Archive for June, 2010

Parsley: Sun-dried Tomato Quinoa Tabbouleh

Thursday, June 24th, 2010

Sun-dried Tomato Quinoa Tabbouleh_ForkFingersChopsticks

Parsley is one of my favorite herbs.

Growing up, however, the only time I remember parsley on my plate was as a green garnish that I pushed to the side. Then, years ago when I began eating Middle Eastern foods like tabbouleh, the herb found a regular place in my heart and garden.

I grow both curly and flat parsley and prefer the curly version for tabbouleh.

Parsley’s exact origin is uncertain but is believed to have been in the Mediterranean region, from Spain to Greece and its use has spread throughout the world for both culinary and medicinal uses.

There is also much folk lore surrounding its use – one particular belief was that the herb would only flourish in gardens where a strong woman presides over the household.  Snap!

The herb is a key ingredient in several cultures including those from the Middle East and North Africa. It’s essential in the refreshing salad tabbouleh (also spelled tabouleh, tabbouli, tabboule) that has its roots in Lebanon and Syria.

Traditionally the dish has parsley, mint, tomatoes, bulgar wheat, lemon juice, olive oil and seasonings such as allspice and cinnamon. It’s often eaten by scooping it up in lettuce leaves. In the Middle East, it is more of a green salad than a grain salad.

Over the last several decades the salad has grown in global appeal, which has led to a variety of interpretations – such as in North Africa where the cracked wheat is substituted with couscous – and, here in my Colorado kitchen, where this recipe uses quinoa. When I don’t have garden fresh tomatoes, as in now, I use sun-dried. My tomato plants are growing at a snails pace, or so it seems. I created this recipe for a local magazine spread and for those eating gluten free.

Tabbouleh makes a great snack, side dish or a complete meal with hummus or falafel.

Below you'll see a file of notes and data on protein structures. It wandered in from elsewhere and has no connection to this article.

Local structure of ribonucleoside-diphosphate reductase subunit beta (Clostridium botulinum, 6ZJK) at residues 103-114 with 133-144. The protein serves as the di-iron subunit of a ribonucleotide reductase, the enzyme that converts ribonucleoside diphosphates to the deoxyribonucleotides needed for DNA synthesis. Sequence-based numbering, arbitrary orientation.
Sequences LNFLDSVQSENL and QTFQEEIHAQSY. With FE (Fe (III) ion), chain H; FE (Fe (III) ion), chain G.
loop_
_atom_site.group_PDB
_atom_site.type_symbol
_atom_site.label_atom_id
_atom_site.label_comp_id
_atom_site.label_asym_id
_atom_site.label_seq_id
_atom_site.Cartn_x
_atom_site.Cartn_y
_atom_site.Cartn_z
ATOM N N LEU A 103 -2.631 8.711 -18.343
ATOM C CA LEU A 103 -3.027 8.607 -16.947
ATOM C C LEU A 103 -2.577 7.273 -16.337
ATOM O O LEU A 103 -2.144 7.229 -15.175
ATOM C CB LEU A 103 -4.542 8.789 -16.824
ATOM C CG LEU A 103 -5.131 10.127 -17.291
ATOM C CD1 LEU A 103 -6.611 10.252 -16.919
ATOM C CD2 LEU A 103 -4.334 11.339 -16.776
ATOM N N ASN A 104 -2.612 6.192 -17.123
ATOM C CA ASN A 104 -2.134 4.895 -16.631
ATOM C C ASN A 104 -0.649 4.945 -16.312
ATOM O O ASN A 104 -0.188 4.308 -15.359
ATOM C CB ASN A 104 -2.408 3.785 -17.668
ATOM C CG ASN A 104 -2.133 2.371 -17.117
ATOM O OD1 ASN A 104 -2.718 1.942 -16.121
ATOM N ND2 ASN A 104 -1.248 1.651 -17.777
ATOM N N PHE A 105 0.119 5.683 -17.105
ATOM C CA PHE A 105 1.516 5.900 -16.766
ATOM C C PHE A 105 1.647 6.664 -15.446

Tidbits on Parsley:

  1. There are three common varieties of parsley: curly, flat (Italian) and Hamburg. Parsley is rich in vitamin C and iron.
  2. Parsley is related to carrots, parsnips, and celery.
  3. Parsley has an honored place in folk lore and history:  parsley was used in Greek and Roman ceremonies; it was sprinkled on corpses to abate stench, Greek athletes were crowned with parsley and during the Middle Ages it was credited with lethal powers – pulling parsley root from the earth while calling out an adversary’s name could cause death. It was also believed to promote menstruation, facilitate childbirth, and increase female libido.

Sources: “Parsley,” The Gale Encyclopedia of Alternative Medicine, Ed. Laurie J. Fundukian; Encyclopedia of Spices at; the Encyclopedia of Food and Culture


Cornmeal: 2 Tomato 2 Cheese Polenta Stack

Wednesday, June 16th, 2010

Polenta Stack - 2 Tomato 2 Cheese - Eggplant -

Now that you know how to make your own polenta chubs, here’s an easy recipe for a polenta stack with two cheeses – Parmesan and goat cheese – and two tomatoes – sundried and fresh.

It’s perfect for summer gatherings or for anytime you want to highlight the fresh bounty from your garden (or the farmer’s market).

But, first a little more about polenta . . .

Although polenta has become noticeably more popular in the U.S., it’s still a mystery to many homecooks. It has yet to go mainstream like so many Italian favorites. I confess that before making my own polenta, I’d really only tried the store-bought chubs. I wasn’t impressed and couldn’t figure out the hype.

But now, I’m hooked. Cornmeal (polenta/grits) is a staple in my refrigerator. Course cornmeal’s versatility is endless – eaten as a simple bowl of mush for breakfast or transformed into decadence with wild mushrooms, rich cheeses, truffles, red sauces, sausages and bacon.

In the recipe here, firm sundried tomato polenta is topped with creamy cheese and roasted vegetables – I used grilled eggplant, but you could substitute or add grilled zucchini or other summer squash, roasted peppers, mushrooms or omit entirely. Next time, I’m making mine with a fat, juicy portobello mushroom.


Tidbits on Cornmeal:

  1. Cornmeal is rich in protein but if eaten on a regular basis, it should be combined with milk, butter, cheese or other dairy products so that it becomes a complete food (by adding lysine and tryptophan –  two missing amino acids in cor). Add poultry, meat, fish and /or some vegetables as a source of niacin.
  2. Polenta should taste like corn. Stone ground corn will gradually lose its taste. To maximize flavor and minimize waste, refrigerate cornmeal in a sealed container and use it within two months of purchase.


Cornmeal: How to Make Home-made Polenta Chub Rolls

Friday, June 11th, 2010

Home-made Polenta Chub Roll_

In this post, a “chub” is not me in my bikini (no need to see those pics). Nor is it a fish. It refers to the tube, roll or log of ready-made polenta sitting on store shelves and maybe even in your cupboard?

Most people like chubs for their convenience – slice it and reheat. But, the taste of that pre-packaged polenta is closer to a log than what you get when you make it from scratch.